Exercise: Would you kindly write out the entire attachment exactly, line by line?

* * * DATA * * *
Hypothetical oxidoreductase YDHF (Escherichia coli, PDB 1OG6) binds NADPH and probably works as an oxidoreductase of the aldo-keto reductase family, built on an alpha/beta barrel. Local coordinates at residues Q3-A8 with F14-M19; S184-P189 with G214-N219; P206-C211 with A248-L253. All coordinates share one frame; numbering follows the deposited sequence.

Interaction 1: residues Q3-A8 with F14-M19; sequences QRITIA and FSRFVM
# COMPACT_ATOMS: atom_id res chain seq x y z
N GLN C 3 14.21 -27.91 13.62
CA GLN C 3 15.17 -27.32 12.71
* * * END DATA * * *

Hypothetical oxidoreductase YDHF (Escherichia coli, PDB 1OG6) binds NADPH and probably works as an oxidoreductase of the aldo-keto reductase family, built on an alpha/beta barrel. Local coordinates at residues Q3-A8 with F14-M19; S184-P189 with G214-N219; P206-C211 with A248-L253. All coordinates share one frame; numbering follows the deposited sequence.

Interaction 1: residues Q3-A8 with F14-M19; sequences QRITIA and FSRFVM
# COMPACT_ATOMS: atom_id res chain seq x y z
N GLN C 3 14.21 -27.91 13.62
CA GLN C 3 15.17 -27.32 12.71